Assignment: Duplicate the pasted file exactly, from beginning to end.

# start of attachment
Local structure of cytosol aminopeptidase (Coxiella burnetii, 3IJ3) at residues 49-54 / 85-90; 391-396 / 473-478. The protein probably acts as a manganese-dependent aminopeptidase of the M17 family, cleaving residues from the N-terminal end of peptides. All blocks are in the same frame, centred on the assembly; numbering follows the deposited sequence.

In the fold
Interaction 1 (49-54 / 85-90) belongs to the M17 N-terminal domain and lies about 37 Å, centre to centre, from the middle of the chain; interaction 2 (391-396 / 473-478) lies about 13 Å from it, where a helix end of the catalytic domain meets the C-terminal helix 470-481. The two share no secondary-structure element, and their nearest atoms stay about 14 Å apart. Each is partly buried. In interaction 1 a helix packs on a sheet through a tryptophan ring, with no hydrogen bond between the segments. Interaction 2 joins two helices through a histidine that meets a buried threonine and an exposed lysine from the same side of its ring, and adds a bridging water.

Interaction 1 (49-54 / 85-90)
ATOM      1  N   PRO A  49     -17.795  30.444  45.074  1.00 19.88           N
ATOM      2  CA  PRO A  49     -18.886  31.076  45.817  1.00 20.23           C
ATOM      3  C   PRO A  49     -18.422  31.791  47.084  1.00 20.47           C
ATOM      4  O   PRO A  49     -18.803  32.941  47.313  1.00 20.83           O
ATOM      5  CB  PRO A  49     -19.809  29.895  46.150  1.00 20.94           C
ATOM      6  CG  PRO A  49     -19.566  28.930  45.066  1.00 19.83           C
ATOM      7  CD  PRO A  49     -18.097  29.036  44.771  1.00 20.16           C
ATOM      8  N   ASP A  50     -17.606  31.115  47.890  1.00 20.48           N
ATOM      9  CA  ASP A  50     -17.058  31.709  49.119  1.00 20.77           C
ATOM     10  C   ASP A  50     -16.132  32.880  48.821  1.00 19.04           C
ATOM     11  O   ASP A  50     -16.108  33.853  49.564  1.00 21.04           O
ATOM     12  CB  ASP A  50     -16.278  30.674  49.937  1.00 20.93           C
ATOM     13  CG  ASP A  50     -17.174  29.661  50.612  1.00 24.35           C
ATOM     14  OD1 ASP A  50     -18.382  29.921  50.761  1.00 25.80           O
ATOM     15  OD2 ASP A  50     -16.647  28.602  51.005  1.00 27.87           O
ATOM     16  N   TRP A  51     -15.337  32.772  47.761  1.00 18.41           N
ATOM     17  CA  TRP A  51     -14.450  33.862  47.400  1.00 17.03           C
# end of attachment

Local structure of cytosol aminopeptidase (Coxiella burnetii, 3IJ3) at residues 49-54 / 85-90; 391-396 / 473-478. The protein probably acts as a manganese-dependent aminopeptidase of the M17 family, cleaving residues from the N-terminal end of peptides. All blocks are in the same frame, centred on the assembly; numbering follows the deposited sequence.

In the fold
Interaction 1 (49-54 / 85-90) belongs to the M17 N-terminal domain and lies about 37 Å, centre to centre, from the middle of the chain; interaction 2 (391-396 / 473-478) lies about 13 Å from it, where a helix end of the catalytic domain meets the C-terminal helix 470-481. The two share no secondary-structure element, and their nearest atoms stay about 14 Å apart. Each is partly buried. In interaction 1 a helix packs on a sheet through a tryptophan ring, with no hydrogen bond between the segments. Interaction 2 joins two helices through a histidine that meets a buried threonine and an exposed lysine from the same side of its ring, and adds a bridging water.

Interaction 1 (49-54 / 85-90)
ATOM      1  N   PRO A  49     -17.795  30.444  45.074  1.00 19.88           N
ATOM      2  CA  PRO A  49     -18.886  31.076  45.817  1.00 20.23           C
ATOM      3  C   PRO A  49     -18.422  31.791  47.084  1.00 20.47           C
ATOM      4  O   PRO A  49     -18.803  32.941  47.313  1.00 20.83           O
ATOM      5  CB  PRO A  49     -19.809  29.895  46.150  1.00 20.94           C
ATOM      6  CG  PRO A  49     -19.566  28.930  45.066  1.00 19.83           C
ATOM      7  CD  PRO A  49     -18.097  29.036  44.771  1.00 20.16           C
ATOM      8  N   ASP A  50     -17.606  31.115  47.890  1.00 20.48           N
ATOM      9  CA  ASP A  50     -17.058  31.709  49.119  1.00 20.77           C
ATOM     10  C   ASP A  50     -16.132  32.880  48.821  1.00 19.04           C
ATOM     11  O   ASP A  50     -16.108  33.853  49.564  1.00 21.04           O
ATOM     12  CB  ASP A  50     -16.278  30.674  49.937  1.00 20.93           C
ATOM     13  CG  ASP A  50     -17.174  29.661  50.612  1.00 24.35           C
ATOM     14  OD1 ASP A  50     -18.382  29.921  50.761  1.00 25.80           O
ATOM     15  OD2 ASP A  50     -16.647  28.602  51.005  1.00 27.87           O
ATOM     16  N   TRP A  51     -15.337  32.772  47.761  1.00 18.41           N
ATOM     17  CA  TRP A  51     -14.450  33.862  47.400  1.00 17.03           C